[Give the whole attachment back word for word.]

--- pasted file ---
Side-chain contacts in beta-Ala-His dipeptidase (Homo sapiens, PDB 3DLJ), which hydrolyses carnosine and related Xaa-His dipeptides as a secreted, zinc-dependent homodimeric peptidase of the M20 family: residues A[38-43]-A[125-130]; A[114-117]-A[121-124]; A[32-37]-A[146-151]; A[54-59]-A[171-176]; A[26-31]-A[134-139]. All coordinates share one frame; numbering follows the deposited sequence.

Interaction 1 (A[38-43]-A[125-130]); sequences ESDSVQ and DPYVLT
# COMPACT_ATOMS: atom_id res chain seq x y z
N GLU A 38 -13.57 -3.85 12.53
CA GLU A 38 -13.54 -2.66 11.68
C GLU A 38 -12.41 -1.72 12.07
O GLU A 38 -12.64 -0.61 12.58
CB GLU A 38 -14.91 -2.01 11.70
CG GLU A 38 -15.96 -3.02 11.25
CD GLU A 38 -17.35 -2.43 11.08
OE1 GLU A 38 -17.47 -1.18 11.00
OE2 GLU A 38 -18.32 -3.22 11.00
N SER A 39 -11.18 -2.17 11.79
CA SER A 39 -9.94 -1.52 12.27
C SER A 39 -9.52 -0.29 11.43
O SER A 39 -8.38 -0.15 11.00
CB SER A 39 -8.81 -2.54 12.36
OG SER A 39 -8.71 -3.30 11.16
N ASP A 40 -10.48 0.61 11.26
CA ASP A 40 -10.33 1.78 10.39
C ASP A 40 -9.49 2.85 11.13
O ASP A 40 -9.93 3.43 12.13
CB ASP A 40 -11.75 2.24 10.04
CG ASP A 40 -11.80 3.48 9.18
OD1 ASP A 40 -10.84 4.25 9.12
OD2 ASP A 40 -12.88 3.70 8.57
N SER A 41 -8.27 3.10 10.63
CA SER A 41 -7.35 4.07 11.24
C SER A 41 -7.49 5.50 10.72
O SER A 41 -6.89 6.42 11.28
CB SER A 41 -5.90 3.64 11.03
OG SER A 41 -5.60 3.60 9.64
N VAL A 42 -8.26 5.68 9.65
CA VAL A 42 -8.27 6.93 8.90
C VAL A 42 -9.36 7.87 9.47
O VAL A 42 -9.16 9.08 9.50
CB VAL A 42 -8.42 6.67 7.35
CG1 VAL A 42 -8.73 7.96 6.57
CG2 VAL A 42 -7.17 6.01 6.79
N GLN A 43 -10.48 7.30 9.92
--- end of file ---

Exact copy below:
Side-chain contacts in beta-Ala-His dipeptidase (Homo sapiens, PDB 3DLJ), which hydrolyses carnosine and related Xaa-His dipeptides as a secreted, zinc-dependent homodimeric peptidase of the M20 family: residues A[38-43]-A[125-130]; A[114-117]-A[121-124]; A[32-37]-A[146-151]; A[54-59]-A[171-176]; A[26-31]-A[134-139]. All coordinates share one frame; numbering follows the deposited sequence.

Interaction 1 (A[38-43]-A[125-130]); sequences ESDSVQ and DPYVLT
# COMPACT_ATOMS: atom_id res chain seq x y z
N GLU A 38 -13.57 -3.85 12.53
CA GLU A 38 -13.54 -2.66 11.68
C GLU A 38 -12.41 -1.72 12.07
O GLU A 38 -12.64 -0.61 12.58
CB GLU A 38 -14.91 -2.01 11.70
CG GLU A 38 -15.96 -3.02 11.25
CD GLU A 38 -17.35 -2.43 11.08
OE1 GLU A 38 -17.47 -1.18 11.00
OE2 GLU A 38 -18.32 -3.22 11.00
N SER A 39 -11.18 -2.17 11.79
CA SER A 39 -9.94 -1.52 12.27
C SER A 39 -9.52 -0.29 11.43
O SER A 39 -8.38 -0.15 11.00
CB SER A 39 -8.81 -2.54 12.36
OG SER A 39 -8.71 -3.30 11.16
N ASP A 40 -10.48 0.61 11.26
CA ASP A 40 -10.33 1.78 10.39
C ASP A 40 -9.49 2.85 11.13
O ASP A 40 -9.93 3.43 12.13
CB ASP A 40 -11.75 2.24 10.04
CG ASP A 40 -11.80 3.48 9.18
OD1 ASP A 40 -10.84 4.25 9.12
OD2 ASP A 40 -12.88 3.70 8.57
N SER A 41 -8.27 3.10 10.63
CA SER A 41 -7.35 4.07 11.24
C SER A 41 -7.49 5.50 10.72
O SER A 41 -6.89 6.42 11.28
CB SER A 41 -5.90 3.64 11.03
OG SER A 41 -5.60 3.60 9.64
N VAL A 42 -8.26 5.68 9.65
CA VAL A 42 -8.27 6.93 8.90
C VAL A 42 -9.36 7.87 9.47
O VAL A 42 -9.16 9.08 9.50
CB VAL A 42 -8.42 6.67 7.35
CG1 VAL A 42 -8.73 7.96 6.57
CG2 VAL A 42 -7.17 6.01 6.79
N GLN A 43 -10.48 7.30 9.92